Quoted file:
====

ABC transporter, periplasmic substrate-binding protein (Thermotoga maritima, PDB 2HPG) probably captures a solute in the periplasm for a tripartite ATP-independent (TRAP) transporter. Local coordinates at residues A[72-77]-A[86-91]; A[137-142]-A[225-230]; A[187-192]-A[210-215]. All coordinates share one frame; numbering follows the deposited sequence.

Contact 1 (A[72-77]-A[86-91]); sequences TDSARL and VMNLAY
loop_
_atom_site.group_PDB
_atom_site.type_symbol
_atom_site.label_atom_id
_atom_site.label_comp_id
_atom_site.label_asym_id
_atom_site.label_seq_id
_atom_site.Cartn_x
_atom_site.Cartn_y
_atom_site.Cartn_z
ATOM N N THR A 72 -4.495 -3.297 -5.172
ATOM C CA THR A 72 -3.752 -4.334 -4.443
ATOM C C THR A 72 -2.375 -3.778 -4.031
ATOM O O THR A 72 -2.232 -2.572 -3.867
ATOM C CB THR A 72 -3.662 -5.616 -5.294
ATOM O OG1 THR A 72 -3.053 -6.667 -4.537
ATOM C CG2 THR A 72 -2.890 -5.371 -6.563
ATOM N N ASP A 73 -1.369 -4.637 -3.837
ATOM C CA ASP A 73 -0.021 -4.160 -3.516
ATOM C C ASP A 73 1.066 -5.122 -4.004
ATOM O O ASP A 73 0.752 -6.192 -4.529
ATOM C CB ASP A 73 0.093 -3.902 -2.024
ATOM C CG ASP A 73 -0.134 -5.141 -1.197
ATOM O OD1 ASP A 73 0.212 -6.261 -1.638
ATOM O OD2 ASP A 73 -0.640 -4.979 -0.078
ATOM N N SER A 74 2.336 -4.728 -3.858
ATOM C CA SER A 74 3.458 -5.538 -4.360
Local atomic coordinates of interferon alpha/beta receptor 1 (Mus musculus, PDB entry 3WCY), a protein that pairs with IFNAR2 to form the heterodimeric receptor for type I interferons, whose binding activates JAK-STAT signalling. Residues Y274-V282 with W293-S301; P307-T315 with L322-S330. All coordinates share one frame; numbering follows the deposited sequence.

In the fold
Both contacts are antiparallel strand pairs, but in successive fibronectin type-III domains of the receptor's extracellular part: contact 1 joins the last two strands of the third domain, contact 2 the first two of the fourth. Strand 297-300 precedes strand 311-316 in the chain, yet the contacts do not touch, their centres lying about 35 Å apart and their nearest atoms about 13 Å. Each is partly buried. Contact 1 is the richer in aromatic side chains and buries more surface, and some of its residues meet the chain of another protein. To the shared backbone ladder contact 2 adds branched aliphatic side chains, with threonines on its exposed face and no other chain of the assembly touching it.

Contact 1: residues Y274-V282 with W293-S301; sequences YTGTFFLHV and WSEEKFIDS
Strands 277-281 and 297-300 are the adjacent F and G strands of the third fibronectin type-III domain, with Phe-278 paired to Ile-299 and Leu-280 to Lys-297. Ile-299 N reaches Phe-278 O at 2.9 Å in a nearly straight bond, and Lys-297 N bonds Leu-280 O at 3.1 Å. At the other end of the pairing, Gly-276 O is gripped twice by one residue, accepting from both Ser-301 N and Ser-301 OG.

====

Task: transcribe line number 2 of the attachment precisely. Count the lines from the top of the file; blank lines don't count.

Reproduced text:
Contact 1 (A[72-77]-A[86-91]); sequences TDSARL and VMNLAY